As the story of Freddie Gray’s arrest and subsequent death continues to unfold, I find myself thinking about another young black man in Baltimore, with whom I crossed paths about a year and a half ago. I was a juror in his trial for multiple murder, drug, and gun charges.
You see, I live in Baltimore — in the city although in a corner that bears little resemblance to the neighborhood where Freddie Gray lived. But Baltimore is called “Smalltimore” for many reasons, among them the fact that traveling just a few blocks in one direction or another connects these very different neighborhoods. And nothing will bring residents together any more than sitting on a jury together.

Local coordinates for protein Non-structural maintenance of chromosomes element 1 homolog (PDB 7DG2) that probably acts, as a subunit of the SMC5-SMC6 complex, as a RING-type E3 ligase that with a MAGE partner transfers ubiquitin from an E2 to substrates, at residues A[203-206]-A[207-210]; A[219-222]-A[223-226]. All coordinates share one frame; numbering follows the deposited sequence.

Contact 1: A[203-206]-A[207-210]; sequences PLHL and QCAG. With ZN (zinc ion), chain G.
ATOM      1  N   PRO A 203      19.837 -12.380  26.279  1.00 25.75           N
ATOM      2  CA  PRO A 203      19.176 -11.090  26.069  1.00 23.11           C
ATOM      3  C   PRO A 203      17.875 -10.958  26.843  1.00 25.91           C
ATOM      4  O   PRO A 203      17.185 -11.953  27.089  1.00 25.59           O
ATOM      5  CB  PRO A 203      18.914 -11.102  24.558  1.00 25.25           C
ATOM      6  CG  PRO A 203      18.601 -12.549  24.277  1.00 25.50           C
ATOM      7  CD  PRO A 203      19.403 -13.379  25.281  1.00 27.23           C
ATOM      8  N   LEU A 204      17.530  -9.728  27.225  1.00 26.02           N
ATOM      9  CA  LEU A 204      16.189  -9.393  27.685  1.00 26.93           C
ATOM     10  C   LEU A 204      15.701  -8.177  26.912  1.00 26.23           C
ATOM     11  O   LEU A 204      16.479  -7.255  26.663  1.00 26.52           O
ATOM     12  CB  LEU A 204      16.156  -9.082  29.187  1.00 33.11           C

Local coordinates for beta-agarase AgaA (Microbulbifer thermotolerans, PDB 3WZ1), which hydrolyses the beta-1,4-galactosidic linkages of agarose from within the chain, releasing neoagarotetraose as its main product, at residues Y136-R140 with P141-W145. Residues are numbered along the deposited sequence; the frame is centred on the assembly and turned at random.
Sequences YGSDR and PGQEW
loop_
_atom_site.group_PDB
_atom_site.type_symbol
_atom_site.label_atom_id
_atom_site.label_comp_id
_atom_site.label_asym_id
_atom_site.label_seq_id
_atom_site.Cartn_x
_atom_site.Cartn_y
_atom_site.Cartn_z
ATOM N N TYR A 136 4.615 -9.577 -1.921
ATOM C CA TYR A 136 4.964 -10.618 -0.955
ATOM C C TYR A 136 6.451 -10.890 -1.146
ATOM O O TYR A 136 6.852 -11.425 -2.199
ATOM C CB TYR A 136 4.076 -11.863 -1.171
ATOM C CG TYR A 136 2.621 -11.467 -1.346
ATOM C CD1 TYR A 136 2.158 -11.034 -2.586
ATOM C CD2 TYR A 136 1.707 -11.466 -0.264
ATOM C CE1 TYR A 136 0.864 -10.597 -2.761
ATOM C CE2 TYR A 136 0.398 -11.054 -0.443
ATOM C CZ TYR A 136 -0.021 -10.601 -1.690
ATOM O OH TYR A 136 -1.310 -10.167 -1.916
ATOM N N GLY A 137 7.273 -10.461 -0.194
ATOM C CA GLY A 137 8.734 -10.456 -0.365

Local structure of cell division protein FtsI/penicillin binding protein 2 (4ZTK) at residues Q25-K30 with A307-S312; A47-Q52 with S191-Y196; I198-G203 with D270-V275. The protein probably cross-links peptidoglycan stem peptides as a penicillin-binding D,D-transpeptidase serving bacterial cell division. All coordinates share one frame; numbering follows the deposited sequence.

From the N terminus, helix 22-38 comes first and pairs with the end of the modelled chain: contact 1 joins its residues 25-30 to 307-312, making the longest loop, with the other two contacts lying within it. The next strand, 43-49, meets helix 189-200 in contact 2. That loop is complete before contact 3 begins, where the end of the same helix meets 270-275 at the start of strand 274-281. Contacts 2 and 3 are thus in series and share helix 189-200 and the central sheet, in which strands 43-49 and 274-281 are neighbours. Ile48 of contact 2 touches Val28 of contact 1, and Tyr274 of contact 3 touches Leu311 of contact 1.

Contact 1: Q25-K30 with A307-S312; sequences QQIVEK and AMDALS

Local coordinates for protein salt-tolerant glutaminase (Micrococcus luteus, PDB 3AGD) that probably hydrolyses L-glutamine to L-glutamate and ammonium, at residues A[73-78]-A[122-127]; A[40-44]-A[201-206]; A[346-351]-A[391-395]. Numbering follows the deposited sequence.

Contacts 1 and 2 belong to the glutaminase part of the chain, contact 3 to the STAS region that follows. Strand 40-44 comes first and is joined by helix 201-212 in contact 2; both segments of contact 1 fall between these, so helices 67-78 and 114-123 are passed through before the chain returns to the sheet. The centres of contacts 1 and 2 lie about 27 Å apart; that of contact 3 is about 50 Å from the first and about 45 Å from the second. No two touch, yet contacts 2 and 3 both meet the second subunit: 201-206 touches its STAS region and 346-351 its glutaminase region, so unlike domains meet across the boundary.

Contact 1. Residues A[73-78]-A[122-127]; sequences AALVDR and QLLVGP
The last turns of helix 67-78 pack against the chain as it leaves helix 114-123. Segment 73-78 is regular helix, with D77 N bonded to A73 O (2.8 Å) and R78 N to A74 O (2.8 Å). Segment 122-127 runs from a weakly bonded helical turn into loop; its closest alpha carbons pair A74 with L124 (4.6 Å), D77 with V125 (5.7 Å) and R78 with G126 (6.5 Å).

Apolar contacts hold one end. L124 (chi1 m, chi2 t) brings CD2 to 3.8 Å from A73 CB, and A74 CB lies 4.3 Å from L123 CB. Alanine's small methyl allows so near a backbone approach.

Before I go into any more detail about my experience as a juror, let me be frank: as a whole, I don’t like the Baltimore City police. It’s true, I have had some…
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This is chapter II. To read from the beginning, go here.
“Isn’t he the Methodist preacher?” asked Danny Canada, shining his flashlight over Tom’s shoulder at the corpse’s pale face. “I been there to church a couple times, I think it’s him. J. W. somethin’.”
“Just a minute Danny, and I’ll let you check him for ID.” Tom’s tone was barely kind. Everything Danny said went through Tom like a bolt–and he wanted to slug him. Tom wasn’t sure why, but he hated Danny with a passion, and that created an ongoing problem. Each time there was anything from a traffic accident, to a domestic dispute, to a homicide (rare though they were) every “officer” in Silerville turned out. So Danny was there each time Tom was called in.
Danny was one of the four Silerville police officers, counting chief Dalton. Danny was 32 and still slept in…
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